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MANG6177 Employee Relations

Module Overview

Employee relations is an ambiguous term, but one widely used in academia and amongst practitioners. Employee relations as an area of study and practice evolved from industrial relations, and has as its primary focus conflict in the employment relationship, employment and labour law, and unions and collective bargaining. Perhaps for this reason it is sometimes seen as irrelevant in the modern era of globalization. However, management, from line management to chief executives, have often found to their shock that in reality such matters can be crucial. The module explores the terrain of employee relations, building from the UK to wider OECD and international experience. It examines the historical development of the national employee relations contexts within which organizations operate and the continuing diversity of these national contexts in the face of the apparent pressures of globalization. The module also considers the implications of employee relations contexts for management and for organizational performance, and assesses whether managements may actively deploy partnership approaches to secure collective employee voice without conflict. As the module develops, students will apply the concepts, frameworks and approaches it introduces to develop their knowledge of a particular national context assigned to them, collecting and critically interpreting evidence from publicly available sources.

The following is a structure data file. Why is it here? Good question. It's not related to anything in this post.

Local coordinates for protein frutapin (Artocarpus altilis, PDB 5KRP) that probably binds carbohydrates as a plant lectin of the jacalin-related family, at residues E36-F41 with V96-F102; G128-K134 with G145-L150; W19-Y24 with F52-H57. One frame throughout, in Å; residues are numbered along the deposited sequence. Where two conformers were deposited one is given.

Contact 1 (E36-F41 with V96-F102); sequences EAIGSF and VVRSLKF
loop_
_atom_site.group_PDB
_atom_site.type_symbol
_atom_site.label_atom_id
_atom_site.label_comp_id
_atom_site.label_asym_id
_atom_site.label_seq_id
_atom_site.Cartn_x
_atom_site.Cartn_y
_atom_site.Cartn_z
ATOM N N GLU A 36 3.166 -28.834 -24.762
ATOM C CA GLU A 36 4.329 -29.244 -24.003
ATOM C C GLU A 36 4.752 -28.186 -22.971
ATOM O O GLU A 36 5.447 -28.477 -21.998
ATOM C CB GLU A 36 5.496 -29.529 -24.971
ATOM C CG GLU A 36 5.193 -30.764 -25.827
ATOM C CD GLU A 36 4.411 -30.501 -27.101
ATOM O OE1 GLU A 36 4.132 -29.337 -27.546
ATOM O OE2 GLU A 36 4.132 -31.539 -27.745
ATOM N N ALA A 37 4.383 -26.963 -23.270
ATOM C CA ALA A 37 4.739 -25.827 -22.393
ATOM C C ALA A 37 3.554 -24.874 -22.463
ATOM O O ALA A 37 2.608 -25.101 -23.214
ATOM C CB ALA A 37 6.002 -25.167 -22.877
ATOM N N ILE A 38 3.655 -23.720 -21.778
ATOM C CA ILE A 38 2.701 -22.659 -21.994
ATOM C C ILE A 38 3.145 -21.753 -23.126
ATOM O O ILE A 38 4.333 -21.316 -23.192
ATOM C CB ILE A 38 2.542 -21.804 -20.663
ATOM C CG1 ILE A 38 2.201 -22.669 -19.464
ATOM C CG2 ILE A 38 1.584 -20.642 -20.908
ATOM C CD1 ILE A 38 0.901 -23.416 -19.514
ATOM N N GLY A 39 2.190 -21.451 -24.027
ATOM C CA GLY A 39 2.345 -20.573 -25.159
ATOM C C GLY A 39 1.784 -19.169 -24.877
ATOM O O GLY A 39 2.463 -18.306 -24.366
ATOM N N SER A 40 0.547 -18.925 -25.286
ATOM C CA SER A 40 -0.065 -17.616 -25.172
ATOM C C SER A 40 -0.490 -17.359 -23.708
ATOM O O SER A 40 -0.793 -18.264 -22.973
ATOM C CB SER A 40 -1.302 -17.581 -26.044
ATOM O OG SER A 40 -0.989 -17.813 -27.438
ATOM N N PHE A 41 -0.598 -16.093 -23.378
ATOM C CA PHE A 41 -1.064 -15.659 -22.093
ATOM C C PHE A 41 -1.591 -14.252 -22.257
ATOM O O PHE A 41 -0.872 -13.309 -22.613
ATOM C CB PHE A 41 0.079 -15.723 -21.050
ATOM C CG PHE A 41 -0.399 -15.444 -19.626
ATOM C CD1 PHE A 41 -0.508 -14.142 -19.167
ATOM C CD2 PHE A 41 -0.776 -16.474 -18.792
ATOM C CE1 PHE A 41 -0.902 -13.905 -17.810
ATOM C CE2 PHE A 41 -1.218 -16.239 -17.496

Aims and Objectives

Module Aims

The module aims to assist students to explore key aspects of employee relations, with a focus on the organization of the employment relationship via actors, institutions, systems and procedures, and with reference to potential outcomes in the context of various internal and external environmental forces/conditions. The module will also shed light on the changing aspects of employee relations and on the new economic and employment trends that are emerging. The module is designed with a cross-national comparative coverage to nurture appreciation of comparative variation in employment relations. In light of the above, this module aims to enable students to: • appreciate the relevance of the employee relations approach, and associated actors, institutions, and systems to complement the individual and unitarist foci of HRM analysis; • understand continuity and change in employee relations in practice across countries in the EU, the OECD and beyond; • consider the constraints, opportunities and outcomes implied by the presence of unions and joint regulation and employment law; • make considered judgments about the appropriateness or likely implications of employee relations policies and practices in differing organizational contexts and generally

Learning Outcomes

Knowledge and Understanding

Having successfully completed this module, you will be able to demonstrate knowledge and understanding of:

  • the place of conflict in the employee relations approach to examining the employment relationship;
  • the main actors in employee relations;
  • the nature and organizational implications of unions, collective bargaining, works councils and joint regulation in different countries in the EU, OECD and beyond;
  • the nature and organizational implications of legal or statutory regulation of the employment relationship;
  • the forces shaping unionism and joint regulation across countries;